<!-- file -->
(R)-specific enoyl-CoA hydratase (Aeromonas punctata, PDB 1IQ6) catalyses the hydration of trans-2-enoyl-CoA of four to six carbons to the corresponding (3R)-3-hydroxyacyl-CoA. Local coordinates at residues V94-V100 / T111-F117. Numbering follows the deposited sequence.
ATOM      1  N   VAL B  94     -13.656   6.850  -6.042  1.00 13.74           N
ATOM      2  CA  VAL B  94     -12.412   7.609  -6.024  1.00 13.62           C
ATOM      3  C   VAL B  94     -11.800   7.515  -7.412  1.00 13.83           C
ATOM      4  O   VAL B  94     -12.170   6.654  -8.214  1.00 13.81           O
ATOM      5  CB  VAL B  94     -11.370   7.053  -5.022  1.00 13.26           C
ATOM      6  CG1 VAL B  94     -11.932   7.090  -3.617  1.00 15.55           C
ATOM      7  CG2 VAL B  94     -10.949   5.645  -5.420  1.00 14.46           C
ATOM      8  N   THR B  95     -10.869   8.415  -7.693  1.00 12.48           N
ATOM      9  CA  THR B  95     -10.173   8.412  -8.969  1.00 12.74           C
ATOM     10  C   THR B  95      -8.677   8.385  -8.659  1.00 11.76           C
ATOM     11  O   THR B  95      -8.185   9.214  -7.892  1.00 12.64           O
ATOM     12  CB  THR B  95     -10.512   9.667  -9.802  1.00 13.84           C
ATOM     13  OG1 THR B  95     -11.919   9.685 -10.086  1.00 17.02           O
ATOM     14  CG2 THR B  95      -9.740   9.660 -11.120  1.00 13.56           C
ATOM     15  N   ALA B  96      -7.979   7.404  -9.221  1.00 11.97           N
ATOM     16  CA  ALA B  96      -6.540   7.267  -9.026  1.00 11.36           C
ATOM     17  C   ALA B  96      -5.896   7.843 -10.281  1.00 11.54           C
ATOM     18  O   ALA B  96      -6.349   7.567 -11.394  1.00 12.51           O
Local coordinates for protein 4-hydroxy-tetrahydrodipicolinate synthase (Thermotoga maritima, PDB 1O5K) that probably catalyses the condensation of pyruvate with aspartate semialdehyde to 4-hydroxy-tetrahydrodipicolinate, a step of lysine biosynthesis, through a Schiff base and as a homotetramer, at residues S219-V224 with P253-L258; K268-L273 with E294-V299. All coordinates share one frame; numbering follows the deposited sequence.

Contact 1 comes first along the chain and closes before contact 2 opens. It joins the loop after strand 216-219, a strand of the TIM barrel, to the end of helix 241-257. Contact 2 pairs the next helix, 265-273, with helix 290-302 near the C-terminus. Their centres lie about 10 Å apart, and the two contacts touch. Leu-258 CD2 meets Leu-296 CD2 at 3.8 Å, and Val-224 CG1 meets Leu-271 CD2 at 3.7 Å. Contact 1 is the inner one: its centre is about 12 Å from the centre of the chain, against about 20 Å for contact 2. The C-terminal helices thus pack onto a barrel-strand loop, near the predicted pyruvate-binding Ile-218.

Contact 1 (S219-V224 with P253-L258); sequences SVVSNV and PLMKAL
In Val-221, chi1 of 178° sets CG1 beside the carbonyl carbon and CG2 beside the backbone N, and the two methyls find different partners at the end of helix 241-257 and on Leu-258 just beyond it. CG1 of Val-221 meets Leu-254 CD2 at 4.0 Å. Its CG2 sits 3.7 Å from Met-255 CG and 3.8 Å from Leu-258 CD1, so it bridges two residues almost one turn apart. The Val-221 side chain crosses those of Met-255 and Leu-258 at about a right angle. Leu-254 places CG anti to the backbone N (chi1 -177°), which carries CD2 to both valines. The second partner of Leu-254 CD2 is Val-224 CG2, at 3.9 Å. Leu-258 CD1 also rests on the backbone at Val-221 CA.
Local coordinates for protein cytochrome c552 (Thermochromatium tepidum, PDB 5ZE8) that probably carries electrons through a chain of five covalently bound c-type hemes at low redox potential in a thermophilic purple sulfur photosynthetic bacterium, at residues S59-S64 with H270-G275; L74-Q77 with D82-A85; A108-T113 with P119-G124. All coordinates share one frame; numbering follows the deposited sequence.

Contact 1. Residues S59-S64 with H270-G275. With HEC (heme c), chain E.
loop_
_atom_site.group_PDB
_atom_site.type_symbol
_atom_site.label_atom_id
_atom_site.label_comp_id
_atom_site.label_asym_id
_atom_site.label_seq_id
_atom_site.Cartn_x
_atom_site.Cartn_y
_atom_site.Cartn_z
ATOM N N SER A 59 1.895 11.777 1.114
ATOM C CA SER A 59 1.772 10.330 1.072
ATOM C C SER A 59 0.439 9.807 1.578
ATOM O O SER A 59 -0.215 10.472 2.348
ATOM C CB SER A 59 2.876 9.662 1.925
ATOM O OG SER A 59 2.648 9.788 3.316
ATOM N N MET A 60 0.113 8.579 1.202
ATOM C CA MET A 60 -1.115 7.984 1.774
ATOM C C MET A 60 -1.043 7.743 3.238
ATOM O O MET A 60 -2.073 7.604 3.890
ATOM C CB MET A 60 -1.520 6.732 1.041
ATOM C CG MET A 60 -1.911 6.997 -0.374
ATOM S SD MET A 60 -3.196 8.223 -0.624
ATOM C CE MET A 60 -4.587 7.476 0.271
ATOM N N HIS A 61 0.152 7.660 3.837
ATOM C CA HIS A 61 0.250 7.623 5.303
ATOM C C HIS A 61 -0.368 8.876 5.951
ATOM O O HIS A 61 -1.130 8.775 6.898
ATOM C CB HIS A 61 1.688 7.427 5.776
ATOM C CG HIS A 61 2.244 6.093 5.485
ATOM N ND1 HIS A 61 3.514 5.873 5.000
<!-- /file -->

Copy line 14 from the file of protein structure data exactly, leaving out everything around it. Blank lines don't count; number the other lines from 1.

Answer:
ATOM     13  OG1 THR B  95     -11.919   9.685 -10.086  1.00 17.02           O